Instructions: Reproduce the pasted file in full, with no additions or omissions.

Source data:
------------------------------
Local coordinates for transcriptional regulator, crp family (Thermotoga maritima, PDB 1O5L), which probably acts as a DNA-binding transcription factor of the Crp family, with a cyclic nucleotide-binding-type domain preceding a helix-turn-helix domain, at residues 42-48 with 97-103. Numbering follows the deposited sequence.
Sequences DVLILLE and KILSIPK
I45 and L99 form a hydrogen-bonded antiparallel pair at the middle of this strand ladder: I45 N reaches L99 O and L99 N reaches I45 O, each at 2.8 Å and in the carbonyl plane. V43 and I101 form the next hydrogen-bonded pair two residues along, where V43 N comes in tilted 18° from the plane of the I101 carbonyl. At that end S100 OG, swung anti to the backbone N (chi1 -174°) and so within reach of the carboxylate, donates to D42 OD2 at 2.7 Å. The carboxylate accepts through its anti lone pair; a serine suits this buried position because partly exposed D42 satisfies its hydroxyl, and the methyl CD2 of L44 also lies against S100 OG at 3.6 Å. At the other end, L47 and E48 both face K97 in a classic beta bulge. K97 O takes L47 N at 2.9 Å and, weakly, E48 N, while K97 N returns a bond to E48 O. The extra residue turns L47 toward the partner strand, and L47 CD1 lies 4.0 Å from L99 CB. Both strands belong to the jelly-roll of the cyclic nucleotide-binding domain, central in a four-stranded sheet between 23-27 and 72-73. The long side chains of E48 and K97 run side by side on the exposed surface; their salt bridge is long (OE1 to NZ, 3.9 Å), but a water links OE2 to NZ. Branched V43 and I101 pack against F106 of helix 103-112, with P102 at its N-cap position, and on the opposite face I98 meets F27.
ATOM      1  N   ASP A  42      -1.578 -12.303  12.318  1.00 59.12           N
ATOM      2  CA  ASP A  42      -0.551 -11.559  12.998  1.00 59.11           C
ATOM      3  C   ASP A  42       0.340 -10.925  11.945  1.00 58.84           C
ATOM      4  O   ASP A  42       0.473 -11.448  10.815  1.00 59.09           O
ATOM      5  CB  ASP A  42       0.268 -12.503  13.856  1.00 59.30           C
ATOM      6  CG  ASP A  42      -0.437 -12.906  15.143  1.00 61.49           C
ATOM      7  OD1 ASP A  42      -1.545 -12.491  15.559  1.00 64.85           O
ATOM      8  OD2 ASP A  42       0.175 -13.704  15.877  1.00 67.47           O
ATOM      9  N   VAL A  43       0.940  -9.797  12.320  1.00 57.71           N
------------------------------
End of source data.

Local coordinates for transcriptional regulator, crp family (Thermotoga maritima, PDB 1O5L), which probably acts as a DNA-binding transcription factor of the Crp family, with a cyclic nucleotide-binding-type domain preceding a helix-turn-helix domain, at residues 42-48 with 97-103. Numbering follows the deposited sequence.
Sequences DVLILLE and KILSIPK
I45 and L99 form a hydrogen-bonded antiparallel pair at the middle of this strand ladder: I45 N reaches L99 O and L99 N reaches I45 O, each at 2.8 Å and in the carbonyl plane. V43 and I101 form the next hydrogen-bonded pair two residues along, where V43 N comes in tilted 18° from the plane of the I101 carbonyl. At that end S100 OG, swung anti to the backbone N (chi1 -174°) and so within reach of the carboxylate, donates to D42 OD2 at 2.7 Å. The carboxylate accepts through its anti lone pair; a serine suits this buried position because partly exposed D42 satisfies its hydroxyl, and the methyl CD2 of L44 also lies against S100 OG at 3.6 Å. At the other end, L47 and E48 both face K97 in a classic beta bulge. K97 O takes L47 N at 2.9 Å and, weakly, E48 N, while K97 N returns a bond to E48 O. The extra residue turns L47 toward the partner strand, and L47 CD1 lies 4.0 Å from L99 CB. Both strands belong to the jelly-roll of the cyclic nucleotide-binding domain, central in a four-stranded sheet between 23-27 and 72-73. The long side chains of E48 and K97 run side by side on the exposed surface; their salt bridge is long (OE1 to NZ, 3.9 Å), but a water links OE2 to NZ. Branched V43 and I101 pack against F106 of helix 103-112, with P102 at its N-cap position, and on the opposite face I98 meets F27.
ATOM      1  N   ASP A  42      -1.578 -12.303  12.318  1.00 59.12           N
ATOM      2  CA  ASP A  42      -0.551 -11.559  12.998  1.00 59.11           C
ATOM      3  C   ASP A  42       0.340 -10.925  11.945  1.00 58.84           C
ATOM      4  O   ASP A  42       0.473 -11.448  10.815  1.00 59.09           O
ATOM      5  CB  ASP A  42       0.268 -12.503  13.856  1.00 59.30           C
ATOM      6  CG  ASP A  42      -0.437 -12.906  15.143  1.00 61.49           C
ATOM      7  OD1 ASP A  42      -1.545 -12.491  15.559  1.00 64.85           O
ATOM      8  OD2 ASP A  42       0.175 -13.704  15.877  1.00 67.47           O
ATOM      9  N   VAL A  43       0.940  -9.797  12.320  1.00 57.71           N